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In December 2018, Donald Thurman was released from prison in Chicago after serving just two years of his six-year sentence for robbery and vehicle theft. It must have been roundly celebrated by local Cook County officials as another “criminal justice reform” success story, where success is defined by reduction of the prison population, not a reduction in crime. Fast-forward 11 months later, and a 19-year-old college student is now dead after Thurman confessed to raping and strangling her. And the endless list grows of victims of jailbreak policy.
After being reported missing by her family, Ruth George, 19, was found strangled in the back of her car on Saturday in a parking garage at the University of Illinois Chicago, where she was a student. On Monday, campus police announced that Donald Thurman, 26, who had no affiliation with the victim or the university, had been charged with first-degree murder and aggravated sexual assault. Police say that he was seen on surveillance footage entering the garage at the time of the murder and later confessed to the crime.
In recent years, with the frantic one-sided push for prison reduction, Chicago has paroled a great many violent offenders and has shown a reluctance to re-incarcerate those who violate the terms of their release. Furthermore, there are too few officers to monitor that many volatile convicts out on the streets. This has collectively reduced the deterrent against career criminals because they know the politicians and judges would rather see the prison population reduced than prevent crime.
In addition to monitoring those out on parole, Chicago police are increasingly stretched thin monitoring violent criminals out on little or no bail. As part of a growing fad across the country, Ed Rush, 24, was released by Cook County Judge David Navarro on just $5,000 bond after being arrested in September for aggravated battery on a police officer. Despite a previous gun conviction and a domestic assault charge, Rush remained out even after missing one hearing in October, according to the Chicago Tribune. Chicago really is not tough on guns at all, at least not if they are possessed by violent criminals. Fast-forward to last Friday, and he was arrested after police caught him on video allegedly shooting Rayveon Hutchins, 20, to death.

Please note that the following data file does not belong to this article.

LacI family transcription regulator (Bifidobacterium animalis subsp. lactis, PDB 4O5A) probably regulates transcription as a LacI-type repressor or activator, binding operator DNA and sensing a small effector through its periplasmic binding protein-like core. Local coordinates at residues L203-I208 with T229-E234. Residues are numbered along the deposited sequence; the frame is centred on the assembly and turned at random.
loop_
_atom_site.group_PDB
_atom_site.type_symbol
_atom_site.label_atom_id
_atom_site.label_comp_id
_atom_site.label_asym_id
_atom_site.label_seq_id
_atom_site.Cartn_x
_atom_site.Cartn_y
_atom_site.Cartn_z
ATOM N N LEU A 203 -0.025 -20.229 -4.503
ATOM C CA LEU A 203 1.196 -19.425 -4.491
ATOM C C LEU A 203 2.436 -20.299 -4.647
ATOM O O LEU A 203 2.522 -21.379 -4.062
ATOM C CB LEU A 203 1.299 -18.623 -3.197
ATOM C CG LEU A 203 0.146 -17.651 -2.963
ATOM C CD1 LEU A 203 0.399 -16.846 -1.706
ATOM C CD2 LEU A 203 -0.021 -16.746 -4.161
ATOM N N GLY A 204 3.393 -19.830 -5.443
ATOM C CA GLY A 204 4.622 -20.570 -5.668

According to data from the Illinois Department of Corrections, the prison population has declined by almost 20 percent since 2013. Even the worst offenders barely serve time any more. Yet, shockingly, there is still a bipartisan clamor to reduce sentencing even further rather than go back to the drawing board with real reforms to address cases like Donald Thurman.
We now see plain as day that this “reform” movement has nothing to do with “first-time, low-level, nonviolent” offenders. It applies to those convicted of assault, robbery, and gun crimes. Now, they are looking to let out even mass murderers. Earlier this year, Illinois Governor J.B. Pritzker signed a new law granting criminals convicted under the age of 21 the opportunity for endless parole hearings, even for violent crimes and repeat offenses.
Discretionary parole decisions for all criminals are becoming more and more lenient. This past week, the Illinois Prisoner Review Board agreed to release Chester Weger, the infamous 1960 “Starved Rock” murderer who was sentenced to life for brutally bludgeoning three victims in an Illinois state park. Weger is now 80 years old, but had he gotten the death penalty there would be no room for bleeding-heart liberals to let their hearts bleed just for the murderer and not for the families of the victims who are horrified by his release.
The parole epidemic is not just limited to left-wing Chicago; it’s nationwide. Just last week, in Augusta, Georgia, police investigator Cecil Ridley was killed while on patrol allegedly by Alvin Hester Jr., who was out early on parole.
These are the jailbreak stories you will never hear cited during the hushed and rushed criminal justice debates in Congress and in state legislatures.
This fad to abolish prison has clearly gone too far. The question is how many more cases like Ruth George must there be before the politicians have a change of heart, assuming they have one at all.
Author: Daniel Horowitz
Daniel Horowitz is a senior editor of Conservative Review. Follow him on Twitter @RMConservative.